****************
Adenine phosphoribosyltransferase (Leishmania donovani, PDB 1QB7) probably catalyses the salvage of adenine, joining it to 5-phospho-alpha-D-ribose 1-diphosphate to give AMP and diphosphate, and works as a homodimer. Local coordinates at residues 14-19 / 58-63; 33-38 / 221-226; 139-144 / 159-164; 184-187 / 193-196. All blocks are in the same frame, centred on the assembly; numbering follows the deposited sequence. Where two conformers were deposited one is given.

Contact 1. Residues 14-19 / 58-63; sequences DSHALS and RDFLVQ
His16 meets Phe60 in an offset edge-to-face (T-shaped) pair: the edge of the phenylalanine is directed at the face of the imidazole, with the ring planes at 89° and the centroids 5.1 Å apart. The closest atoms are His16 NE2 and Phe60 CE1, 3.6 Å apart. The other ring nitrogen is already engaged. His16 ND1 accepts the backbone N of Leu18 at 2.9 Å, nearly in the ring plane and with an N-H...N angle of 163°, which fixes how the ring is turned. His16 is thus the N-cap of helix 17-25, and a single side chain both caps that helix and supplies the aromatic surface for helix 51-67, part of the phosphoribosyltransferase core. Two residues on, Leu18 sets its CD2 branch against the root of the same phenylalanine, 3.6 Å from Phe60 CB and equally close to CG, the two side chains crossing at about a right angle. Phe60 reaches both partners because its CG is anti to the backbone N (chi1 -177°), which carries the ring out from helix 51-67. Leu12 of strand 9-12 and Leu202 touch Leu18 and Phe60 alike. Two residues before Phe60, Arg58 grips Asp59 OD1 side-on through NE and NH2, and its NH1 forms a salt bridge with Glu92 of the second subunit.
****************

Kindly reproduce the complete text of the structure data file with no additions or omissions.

Adenine phosphoribosyltransferase (Leishmania donovani, PDB 1QB7) probably catalyses the salvage of adenine, joining it to 5-phospho-alpha-D-ribose 1-diphosphate to give AMP and diphosphate, and works as a homodimer. Local coordinates at residues 14-19 / 58-63; 33-38 / 221-226; 139-144 / 159-164; 184-187 / 193-196. All blocks are in the same frame, centred on the assembly; numbering follows the deposited sequence. Where two conformers were deposited one is given.

Contact 1. Residues 14-19 / 58-63; sequences DSHALS and RDFLVQ
His16 meets Phe60 in an offset edge-to-face (T-shaped) pair: the edge of the phenylalanine is directed at the face of the imidazole, with the ring planes at 89° and the centroids 5.1 Å apart. The closest atoms are His16 NE2 and Phe60 CE1, 3.6 Å apart. The other ring nitrogen is already engaged. His16 ND1 accepts the backbone N of Leu18 at 2.9 Å, nearly in the ring plane and with an N-H...N angle of 163°, which fixes how the ring is turned. His16 is thus the N-cap of helix 17-25, and a single side chain both caps that helix and supplies the aromatic surface for helix 51-67, part of the phosphoribosyltransferase core. Two residues on, Leu18 sets its CD2 branch against the root of the same phenylalanine, 3.6 Å from Phe60 CB and equally close to CG, the two side chains crossing at about a right angle. Phe60 reaches both partners because its CG is anti to the backbone N (chi1 -177°), which carries the ring out from helix 51-67. Leu12 of strand 9-12 and Leu202 touch Leu18 and Phe60 alike. Two residues before Phe60, Arg58 grips Asp59 OD1 side-on through NE and NH2, and its NH1 forms a salt bridge with Glu92 of the second subunit.